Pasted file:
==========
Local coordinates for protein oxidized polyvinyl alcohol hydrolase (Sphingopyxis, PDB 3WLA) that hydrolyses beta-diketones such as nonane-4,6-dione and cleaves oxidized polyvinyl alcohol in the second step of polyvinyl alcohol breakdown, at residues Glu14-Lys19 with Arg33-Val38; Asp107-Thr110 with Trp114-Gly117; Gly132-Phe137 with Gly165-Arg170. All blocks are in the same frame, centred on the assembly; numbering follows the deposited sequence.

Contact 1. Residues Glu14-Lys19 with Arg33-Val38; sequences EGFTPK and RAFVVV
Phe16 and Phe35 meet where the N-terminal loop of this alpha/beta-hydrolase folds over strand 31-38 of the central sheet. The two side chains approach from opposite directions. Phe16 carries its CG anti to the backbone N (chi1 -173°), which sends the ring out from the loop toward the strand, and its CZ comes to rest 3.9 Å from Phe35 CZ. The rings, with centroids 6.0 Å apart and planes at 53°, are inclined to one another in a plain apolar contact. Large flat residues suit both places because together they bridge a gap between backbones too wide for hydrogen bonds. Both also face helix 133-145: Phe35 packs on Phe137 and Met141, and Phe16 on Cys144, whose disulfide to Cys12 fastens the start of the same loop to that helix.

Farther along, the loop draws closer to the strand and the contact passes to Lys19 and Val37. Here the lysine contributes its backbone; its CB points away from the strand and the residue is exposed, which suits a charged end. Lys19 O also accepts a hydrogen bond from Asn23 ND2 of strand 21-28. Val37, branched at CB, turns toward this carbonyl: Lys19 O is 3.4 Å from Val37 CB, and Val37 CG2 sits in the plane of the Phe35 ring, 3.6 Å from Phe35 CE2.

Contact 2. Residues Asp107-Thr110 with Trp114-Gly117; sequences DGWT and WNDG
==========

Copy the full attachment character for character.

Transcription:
Local coordinates for protein oxidized polyvinyl alcohol hydrolase (Sphingopyxis, PDB 3WLA) that hydrolyses beta-diketones such as nonane-4,6-dione and cleaves oxidized polyvinyl alcohol in the second step of polyvinyl alcohol breakdown, at residues Glu14-Lys19 with Arg33-Val38; Asp107-Thr110 with Trp114-Gly117; Gly132-Phe137 with Gly165-Arg170. All blocks are in the same frame, centred on the assembly; numbering follows the deposited sequence.

Contact 1. Residues Glu14-Lys19 with Arg33-Val38; sequences EGFTPK and RAFVVV
Phe16 and Phe35 meet where the N-terminal loop of this alpha/beta-hydrolase folds over strand 31-38 of the central sheet. The two side chains approach from opposite directions. Phe16 carries its CG anti to the backbone N (chi1 -173°), which sends the ring out from the loop toward the strand, and its CZ comes to rest 3.9 Å from Phe35 CZ. The rings, with centroids 6.0 Å apart and planes at 53°, are inclined to one another in a plain apolar contact. Large flat residues suit both places because together they bridge a gap between backbones too wide for hydrogen bonds. Both also face helix 133-145: Phe35 packs on Phe137 and Met141, and Phe16 on Cys144, whose disulfide to Cys12 fastens the start of the same loop to that helix.

Farther along, the loop draws closer to the strand and the contact passes to Lys19 and Val37. Here the lysine contributes its backbone; its CB points away from the strand and the residue is exposed, which suits a charged end. Lys19 O also accepts a hydrogen bond from Asn23 ND2 of strand 21-28. Val37, branched at CB, turns toward this carbonyl: Lys19 O is 3.4 Å from Val37 CB, and Val37 CG2 sits in the plane of the Phe35 ring, 3.6 Å from Phe35 CE2.

Contact 2. Residues Asp107-Thr110 with Trp114-Gly117; sequences DGWT and WNDG